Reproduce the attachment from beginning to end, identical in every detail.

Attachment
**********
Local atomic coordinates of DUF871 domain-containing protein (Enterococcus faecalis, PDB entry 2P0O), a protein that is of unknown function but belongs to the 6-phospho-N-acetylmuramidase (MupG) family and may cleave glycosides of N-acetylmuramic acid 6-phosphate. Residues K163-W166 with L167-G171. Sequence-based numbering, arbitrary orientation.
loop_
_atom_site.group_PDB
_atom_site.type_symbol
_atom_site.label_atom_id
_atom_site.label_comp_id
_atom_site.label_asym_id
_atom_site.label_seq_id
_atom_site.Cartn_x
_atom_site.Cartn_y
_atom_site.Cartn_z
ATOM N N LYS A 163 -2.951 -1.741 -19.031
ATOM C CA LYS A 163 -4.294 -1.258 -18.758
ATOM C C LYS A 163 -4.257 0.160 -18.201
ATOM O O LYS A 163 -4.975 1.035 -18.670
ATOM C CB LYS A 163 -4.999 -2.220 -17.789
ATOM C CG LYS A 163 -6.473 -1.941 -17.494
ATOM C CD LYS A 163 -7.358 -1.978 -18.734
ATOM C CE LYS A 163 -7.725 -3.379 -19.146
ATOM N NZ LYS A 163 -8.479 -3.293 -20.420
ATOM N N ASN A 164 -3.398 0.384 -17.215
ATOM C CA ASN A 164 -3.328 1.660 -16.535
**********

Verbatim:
Local atomic coordinates of DUF871 domain-containing protein (Enterococcus faecalis, PDB entry 2P0O), a protein that is of unknown function but belongs to the 6-phospho-N-acetylmuramidase (MupG) family and may cleave glycosides of N-acetylmuramic acid 6-phosphate. Residues K163-W166 with L167-G171. Sequence-based numbering, arbitrary orientation.
loop_
_atom_site.group_PDB
_atom_site.type_symbol
_atom_site.label_atom_id
_atom_site.label_comp_id
_atom_site.label_asym_id
_atom_site.label_seq_id
_atom_site.Cartn_x
_atom_site.Cartn_y
_atom_site.Cartn_z
ATOM N N LYS A 163 -2.951 -1.741 -19.031
ATOM C CA LYS A 163 -4.294 -1.258 -18.758
ATOM C C LYS A 163 -4.257 0.160 -18.201
ATOM O O LYS A 163 -4.975 1.035 -18.670
ATOM C CB LYS A 163 -4.999 -2.220 -17.789
ATOM C CG LYS A 163 -6.473 -1.941 -17.494
ATOM C CD LYS A 163 -7.358 -1.978 -18.734
ATOM C CE LYS A 163 -7.725 -3.379 -19.146
ATOM N NZ LYS A 163 -8.479 -3.293 -20.420
ATOM N N ASN A 164 -3.398 0.384 -17.215
ATOM C CA ASN A 164 -3.328 1.660 -16.535